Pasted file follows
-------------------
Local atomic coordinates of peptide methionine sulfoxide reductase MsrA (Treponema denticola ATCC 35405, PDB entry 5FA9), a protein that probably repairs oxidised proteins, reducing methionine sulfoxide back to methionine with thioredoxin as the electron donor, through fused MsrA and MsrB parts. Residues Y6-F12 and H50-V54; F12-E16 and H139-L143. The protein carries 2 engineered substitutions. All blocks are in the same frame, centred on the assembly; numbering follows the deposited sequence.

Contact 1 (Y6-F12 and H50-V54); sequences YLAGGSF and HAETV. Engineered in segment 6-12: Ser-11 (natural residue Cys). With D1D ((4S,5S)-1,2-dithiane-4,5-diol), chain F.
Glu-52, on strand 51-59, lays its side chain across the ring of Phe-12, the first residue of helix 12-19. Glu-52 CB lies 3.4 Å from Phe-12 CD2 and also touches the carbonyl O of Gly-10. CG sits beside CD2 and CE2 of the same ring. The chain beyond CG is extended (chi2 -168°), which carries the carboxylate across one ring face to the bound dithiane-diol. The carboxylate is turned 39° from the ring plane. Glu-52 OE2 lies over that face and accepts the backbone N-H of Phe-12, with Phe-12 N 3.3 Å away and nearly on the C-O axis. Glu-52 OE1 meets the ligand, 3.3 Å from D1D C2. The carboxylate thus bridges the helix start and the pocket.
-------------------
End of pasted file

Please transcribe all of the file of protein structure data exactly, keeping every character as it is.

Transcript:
Local atomic coordinates of peptide methionine sulfoxide reductase MsrA (Treponema denticola ATCC 35405, PDB entry 5FA9), a protein that probably repairs oxidised proteins, reducing methionine sulfoxide back to methionine with thioredoxin as the electron donor, through fused MsrA and MsrB parts. Residues Y6-F12 and H50-V54; F12-E16 and H139-L143. The protein carries 2 engineered substitutions. All blocks are in the same frame, centred on the assembly; numbering follows the deposited sequence.

Contact 1 (Y6-F12 and H50-V54); sequences YLAGGSF and HAETV. Engineered in segment 6-12: Ser-11 (natural residue Cys). With D1D ((4S,5S)-1,2-dithiane-4,5-diol), chain F.
Glu-52, on strand 51-59, lays its side chain across the ring of Phe-12, the first residue of helix 12-19. Glu-52 CB lies 3.4 Å from Phe-12 CD2 and also touches the carbonyl O of Gly-10. CG sits beside CD2 and CE2 of the same ring. The chain beyond CG is extended (chi2 -168°), which carries the carboxylate across one ring face to the bound dithiane-diol. The carboxylate is turned 39° from the ring plane. Glu-52 OE2 lies over that face and accepts the backbone N-H of Phe-12, with Phe-12 N 3.3 Å away and nearly on the C-O axis. Glu-52 OE1 meets the ligand, 3.3 Å from D1D C2. The carboxylate thus bridges the helix start and the pocket.